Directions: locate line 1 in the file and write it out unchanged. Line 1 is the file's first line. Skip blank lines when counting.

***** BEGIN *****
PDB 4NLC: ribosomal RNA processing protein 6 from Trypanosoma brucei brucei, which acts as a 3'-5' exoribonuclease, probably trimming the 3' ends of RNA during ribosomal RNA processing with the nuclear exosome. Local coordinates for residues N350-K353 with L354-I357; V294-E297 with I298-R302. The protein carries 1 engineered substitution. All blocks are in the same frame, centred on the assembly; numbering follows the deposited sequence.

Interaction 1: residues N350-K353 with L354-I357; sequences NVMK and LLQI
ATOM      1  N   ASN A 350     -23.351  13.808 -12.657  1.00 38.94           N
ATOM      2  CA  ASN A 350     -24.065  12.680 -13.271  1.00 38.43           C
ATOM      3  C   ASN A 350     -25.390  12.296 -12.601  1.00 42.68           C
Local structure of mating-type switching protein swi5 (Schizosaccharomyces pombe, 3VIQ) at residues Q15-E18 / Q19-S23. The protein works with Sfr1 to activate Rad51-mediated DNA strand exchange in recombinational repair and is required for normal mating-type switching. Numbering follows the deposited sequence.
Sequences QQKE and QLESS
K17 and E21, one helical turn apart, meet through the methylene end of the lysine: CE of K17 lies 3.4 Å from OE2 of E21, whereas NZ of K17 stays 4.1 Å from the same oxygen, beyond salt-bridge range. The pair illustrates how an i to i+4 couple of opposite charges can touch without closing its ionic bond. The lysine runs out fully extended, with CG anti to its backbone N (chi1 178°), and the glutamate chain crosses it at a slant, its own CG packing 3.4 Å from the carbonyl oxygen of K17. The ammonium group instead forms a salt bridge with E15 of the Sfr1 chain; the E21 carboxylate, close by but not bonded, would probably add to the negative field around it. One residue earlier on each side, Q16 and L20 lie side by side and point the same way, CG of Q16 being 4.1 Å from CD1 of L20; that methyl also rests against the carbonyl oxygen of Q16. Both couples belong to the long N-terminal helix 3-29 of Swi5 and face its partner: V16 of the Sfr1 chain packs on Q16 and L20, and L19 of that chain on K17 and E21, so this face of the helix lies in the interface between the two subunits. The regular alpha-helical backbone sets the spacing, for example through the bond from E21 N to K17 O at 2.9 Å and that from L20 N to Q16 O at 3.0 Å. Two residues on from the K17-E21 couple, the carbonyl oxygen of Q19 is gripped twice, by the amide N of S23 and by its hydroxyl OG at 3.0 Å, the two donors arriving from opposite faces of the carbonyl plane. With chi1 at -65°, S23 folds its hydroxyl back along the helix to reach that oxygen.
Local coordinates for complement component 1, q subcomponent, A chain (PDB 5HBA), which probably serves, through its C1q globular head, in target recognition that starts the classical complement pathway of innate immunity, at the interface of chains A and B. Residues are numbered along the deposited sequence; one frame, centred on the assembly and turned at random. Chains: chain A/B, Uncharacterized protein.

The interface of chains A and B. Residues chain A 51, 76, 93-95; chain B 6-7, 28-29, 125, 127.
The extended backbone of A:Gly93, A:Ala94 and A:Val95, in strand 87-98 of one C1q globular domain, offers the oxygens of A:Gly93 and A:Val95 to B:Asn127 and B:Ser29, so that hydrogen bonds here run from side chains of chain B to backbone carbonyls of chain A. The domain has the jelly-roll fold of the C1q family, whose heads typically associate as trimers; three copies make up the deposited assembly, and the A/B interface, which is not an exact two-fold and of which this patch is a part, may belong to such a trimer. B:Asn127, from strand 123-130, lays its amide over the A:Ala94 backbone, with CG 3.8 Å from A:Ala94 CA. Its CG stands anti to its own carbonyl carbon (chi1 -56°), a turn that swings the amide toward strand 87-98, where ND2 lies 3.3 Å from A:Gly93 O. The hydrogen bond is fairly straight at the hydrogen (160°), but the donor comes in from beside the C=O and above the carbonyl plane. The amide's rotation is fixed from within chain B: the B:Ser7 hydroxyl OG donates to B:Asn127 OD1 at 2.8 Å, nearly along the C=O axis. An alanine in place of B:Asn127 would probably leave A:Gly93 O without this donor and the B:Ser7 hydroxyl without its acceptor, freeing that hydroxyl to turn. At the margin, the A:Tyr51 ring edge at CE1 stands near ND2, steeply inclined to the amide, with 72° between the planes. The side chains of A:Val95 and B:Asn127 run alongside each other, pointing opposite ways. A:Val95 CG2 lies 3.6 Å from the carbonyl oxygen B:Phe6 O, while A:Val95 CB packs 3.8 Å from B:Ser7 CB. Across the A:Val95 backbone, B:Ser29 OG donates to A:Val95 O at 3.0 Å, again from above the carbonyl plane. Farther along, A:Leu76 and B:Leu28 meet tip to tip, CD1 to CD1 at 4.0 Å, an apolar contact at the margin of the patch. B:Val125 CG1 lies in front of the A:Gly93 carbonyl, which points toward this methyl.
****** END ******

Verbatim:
PDB 4NLC: ribosomal RNA processing protein 6 from Trypanosoma brucei brucei, which acts as a 3'-5' exoribonuclease, probably trimming the 3' ends of RNA during ribosomal RNA processing with the nuclear exosome. Local coordinates for residues N350-K353 with L354-I357; V294-E297 with I298-R302. The protein carries 1 engineered substitution. All blocks are in the same frame, centred on the assembly; numbering follows the deposited sequence.